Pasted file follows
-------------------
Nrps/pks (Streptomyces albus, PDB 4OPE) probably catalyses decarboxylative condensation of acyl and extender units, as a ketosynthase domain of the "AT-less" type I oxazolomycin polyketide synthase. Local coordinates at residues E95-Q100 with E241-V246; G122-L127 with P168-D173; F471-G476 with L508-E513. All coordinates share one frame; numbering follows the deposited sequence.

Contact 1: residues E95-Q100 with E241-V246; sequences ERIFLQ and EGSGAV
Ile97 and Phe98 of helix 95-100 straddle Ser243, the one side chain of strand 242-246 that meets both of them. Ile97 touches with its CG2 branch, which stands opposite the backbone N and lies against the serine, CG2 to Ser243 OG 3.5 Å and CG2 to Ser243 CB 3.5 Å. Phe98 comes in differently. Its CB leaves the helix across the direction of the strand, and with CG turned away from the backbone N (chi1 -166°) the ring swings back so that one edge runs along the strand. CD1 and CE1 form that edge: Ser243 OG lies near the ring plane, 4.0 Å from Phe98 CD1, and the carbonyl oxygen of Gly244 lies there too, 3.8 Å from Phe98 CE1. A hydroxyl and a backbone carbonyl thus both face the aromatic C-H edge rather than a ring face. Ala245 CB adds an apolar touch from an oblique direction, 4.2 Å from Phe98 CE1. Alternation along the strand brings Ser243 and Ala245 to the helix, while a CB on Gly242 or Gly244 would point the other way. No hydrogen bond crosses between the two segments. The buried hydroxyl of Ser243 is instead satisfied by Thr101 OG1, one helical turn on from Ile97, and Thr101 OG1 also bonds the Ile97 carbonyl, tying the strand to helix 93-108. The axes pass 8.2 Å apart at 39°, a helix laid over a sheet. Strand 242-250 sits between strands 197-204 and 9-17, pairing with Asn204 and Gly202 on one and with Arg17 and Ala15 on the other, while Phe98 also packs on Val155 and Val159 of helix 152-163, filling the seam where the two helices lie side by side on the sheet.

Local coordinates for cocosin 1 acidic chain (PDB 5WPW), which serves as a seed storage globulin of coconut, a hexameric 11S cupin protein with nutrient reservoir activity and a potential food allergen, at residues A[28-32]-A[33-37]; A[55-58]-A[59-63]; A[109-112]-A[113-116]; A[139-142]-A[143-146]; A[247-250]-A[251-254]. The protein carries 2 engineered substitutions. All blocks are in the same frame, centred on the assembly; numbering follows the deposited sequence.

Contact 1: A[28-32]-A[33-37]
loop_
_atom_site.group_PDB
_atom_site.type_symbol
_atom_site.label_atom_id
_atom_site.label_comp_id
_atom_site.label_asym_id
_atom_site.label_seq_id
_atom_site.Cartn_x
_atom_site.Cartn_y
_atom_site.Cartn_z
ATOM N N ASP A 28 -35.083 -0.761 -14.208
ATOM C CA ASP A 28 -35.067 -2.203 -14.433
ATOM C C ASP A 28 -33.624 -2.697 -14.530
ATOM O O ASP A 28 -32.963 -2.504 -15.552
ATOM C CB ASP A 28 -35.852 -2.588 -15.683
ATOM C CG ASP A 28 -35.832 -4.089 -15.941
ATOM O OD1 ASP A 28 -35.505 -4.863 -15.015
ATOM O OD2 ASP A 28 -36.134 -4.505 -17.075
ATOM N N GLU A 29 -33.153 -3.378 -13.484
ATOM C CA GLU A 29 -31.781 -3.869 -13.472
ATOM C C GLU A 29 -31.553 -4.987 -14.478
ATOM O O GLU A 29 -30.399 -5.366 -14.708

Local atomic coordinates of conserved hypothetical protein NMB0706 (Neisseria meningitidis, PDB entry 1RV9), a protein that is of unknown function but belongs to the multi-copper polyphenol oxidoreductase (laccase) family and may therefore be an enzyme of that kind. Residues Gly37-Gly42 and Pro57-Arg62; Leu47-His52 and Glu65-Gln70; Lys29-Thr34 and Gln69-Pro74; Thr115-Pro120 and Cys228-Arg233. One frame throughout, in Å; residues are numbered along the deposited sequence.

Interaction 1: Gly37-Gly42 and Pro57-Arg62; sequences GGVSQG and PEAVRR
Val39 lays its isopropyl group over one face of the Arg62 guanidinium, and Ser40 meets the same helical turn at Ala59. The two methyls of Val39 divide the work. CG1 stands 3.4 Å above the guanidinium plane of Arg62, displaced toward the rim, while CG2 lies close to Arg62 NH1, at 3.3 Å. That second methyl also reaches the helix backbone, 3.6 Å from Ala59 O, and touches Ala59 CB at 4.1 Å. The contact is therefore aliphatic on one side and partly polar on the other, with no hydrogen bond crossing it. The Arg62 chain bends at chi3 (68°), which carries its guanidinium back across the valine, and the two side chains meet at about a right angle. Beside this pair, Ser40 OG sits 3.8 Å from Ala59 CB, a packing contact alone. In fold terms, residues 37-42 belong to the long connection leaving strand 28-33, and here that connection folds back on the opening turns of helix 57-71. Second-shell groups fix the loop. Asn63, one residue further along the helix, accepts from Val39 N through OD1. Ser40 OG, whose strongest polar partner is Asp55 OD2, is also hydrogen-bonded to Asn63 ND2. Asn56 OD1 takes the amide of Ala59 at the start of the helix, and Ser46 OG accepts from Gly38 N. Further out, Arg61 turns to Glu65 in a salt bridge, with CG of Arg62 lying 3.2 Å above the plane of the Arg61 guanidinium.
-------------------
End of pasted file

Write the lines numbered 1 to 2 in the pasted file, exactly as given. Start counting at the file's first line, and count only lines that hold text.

Nrps/pks (Streptomyces albus, PDB 4OPE) probably catalyses decarboxylative condensation of acyl and extender units, as a ketosynthase domain of the "AT-less" type I oxazolomycin polyketide synthase. Local coordinates at residues E95-Q100 with E241-V246; G122-L127 with P168-D173; F471-G476 with L508-E513. All coordinates share one frame; numbering follows the deposited sequence.

Contact 1: residues E95-Q100 with E241-V246; sequences ERIFLQ and EGSGAV